The 2020 presidential election has finally ended—and it marks a historic, yet muddled, start for Vice President–elect Kamala Harris.
Harris will become the first woman, first African American, and first Asian American ever to hold the vice presidency. Harris’ ascension is a huge deal, as it underscores just how critical Black women have been to the Democratic Party. A staggering 87 percent of Black women identify as Democrats, according to one study, and Black women have been the party’s most reliable voting bloc for generations. But the party’s political platforms—much less its candidates for national office—haven’t often reflected this. Only 47 Black women have ever served in Congress, and Harris is just the second Black woman to serve in the Senate—behind Carol Moseley Braun, who was elected from Illinois in 1992. That’s slowly changing; Harris will take the vice presidency at the same time as a handful of Black women who were elected to Congress this week, including Nikema Williams from Georgia and Cori Bush from Missouri.
At 56 years old, Harris, who is currently a first-term US senator from California, is a relative newcomer to the national stage. She was elected to the Senate in 2016 after racking up a series of firsts throughout a two-decade career of public service in California: In 2003, she became San Francisco’s first woman and first Black and Asian American district attorney; in 2010, she carried those same firsts into California’s attorney general’s office. And in the Senate, she’s made a name for herself mostly by grilling Trump administration nominees, often to the point of (their) confusion. In 2019, she announced her own run for president, inspired by Rep. Shirley Chisholm’s historic run in 1972. Yet that campaign never quite found its footing in a Democratic primary that was marked by strong personalities with perhaps even stronger ideological political brands.
Since ending her campaign in 2020, Harris has worked hard behind the scenes to smooth out some of the wrinkles of her political past; namely, her record as a career prosecutor, which, depending on how you feel about policing in the United States, is a political asset or a political liability. During the primary, the hashtag #KamalaIsACop was frequently used by critics, along with archival footage of speeches she once gave highlighting the importance of policing communities of color. That past proved particularly incendiary during a turbulent summer of protests over police killings of unarmed Black people. Harris, though, took to the streets with protesters in support of reforming law enforcement, a sign that she’s found herself on somewhat more comfortable footing as a public servant, not directly as an agent of law enforcement. (She has also in recent months introduced policies meant to signal her willingness to advocate on behalf of Black women specifically; in addition to anti-lynching legislation, she has introduced bills in the Senate to fund the study of uterine fibroids, from which Black women suffer disproportionately, and to reduce racial disparities in maternal mortality.)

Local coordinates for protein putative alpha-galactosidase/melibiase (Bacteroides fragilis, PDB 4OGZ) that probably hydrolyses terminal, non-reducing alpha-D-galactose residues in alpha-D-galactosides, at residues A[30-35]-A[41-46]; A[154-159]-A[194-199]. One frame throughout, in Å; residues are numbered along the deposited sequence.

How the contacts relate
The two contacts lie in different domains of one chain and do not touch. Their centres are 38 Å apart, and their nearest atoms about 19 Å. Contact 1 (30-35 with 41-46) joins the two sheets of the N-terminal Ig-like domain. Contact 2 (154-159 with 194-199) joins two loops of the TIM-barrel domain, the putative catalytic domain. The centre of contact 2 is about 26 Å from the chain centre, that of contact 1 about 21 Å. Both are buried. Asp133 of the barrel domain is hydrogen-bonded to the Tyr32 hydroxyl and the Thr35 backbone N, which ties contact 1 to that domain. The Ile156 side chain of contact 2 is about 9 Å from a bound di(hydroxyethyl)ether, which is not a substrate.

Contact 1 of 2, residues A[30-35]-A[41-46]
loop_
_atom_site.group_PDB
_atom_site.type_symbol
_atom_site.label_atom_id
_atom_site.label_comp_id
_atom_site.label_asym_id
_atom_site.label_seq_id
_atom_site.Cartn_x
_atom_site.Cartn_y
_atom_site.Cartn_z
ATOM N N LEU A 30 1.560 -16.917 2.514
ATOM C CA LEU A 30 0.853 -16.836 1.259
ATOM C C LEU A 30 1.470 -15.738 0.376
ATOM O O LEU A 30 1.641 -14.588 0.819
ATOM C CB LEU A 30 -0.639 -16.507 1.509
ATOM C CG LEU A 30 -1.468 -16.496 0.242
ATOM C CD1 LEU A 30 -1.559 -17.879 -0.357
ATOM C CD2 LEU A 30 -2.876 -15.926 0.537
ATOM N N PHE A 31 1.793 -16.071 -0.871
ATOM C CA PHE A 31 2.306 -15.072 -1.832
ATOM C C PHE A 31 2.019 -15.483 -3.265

In August, Politico reported that Harris played a key role in organizing a meeting between the Movement for Black Lives and the Congressional Black Caucus to discuss the Breathe Act, a multifaceted bill that would redirect federal spending on law enforcement into programming that supports disenfranchised communities of color. Harris has stopped short of endorsing the Breathe Act altogether, but the fact that she’s already got a direct line of communication with activists is a far cry from the nothing that exists now between radical activists and the Trump administration.
Of course, Harris must walk an extremely fine line as vice president. She is not the commander in chief, though she will effectively be seen as the face and the future of the Democratic Party. President-elect Joe Biden is a Democratic Party stalwart who’s been in the public eye for many decades and is faced with the unenviable task of governing a deeply divided nation. Biden will be 78 when he is sworn in, the oldest any president has been on their first day of the job. Harris is one heartbeat away from the presidency, but can’t act like it—she’s second in command, and would risk seeming too aggressive or domineering or [insert your favorite sexist euphemism here].
When I interviewed Harris shortly after she became a senator, she was still finding her footing in her new role. She seemed content to take her time and use her skillset as a prosecutor to help ease the transition. Based on her interrogations of Jeff Sessions, John Kelly, and Brett Kavanaugh, it’s fair to say she did a great job. Now, the job before this barrier-breaking Black woman is even tougher: Harris has to help lead a polarized and pandemic-plagued country from behind.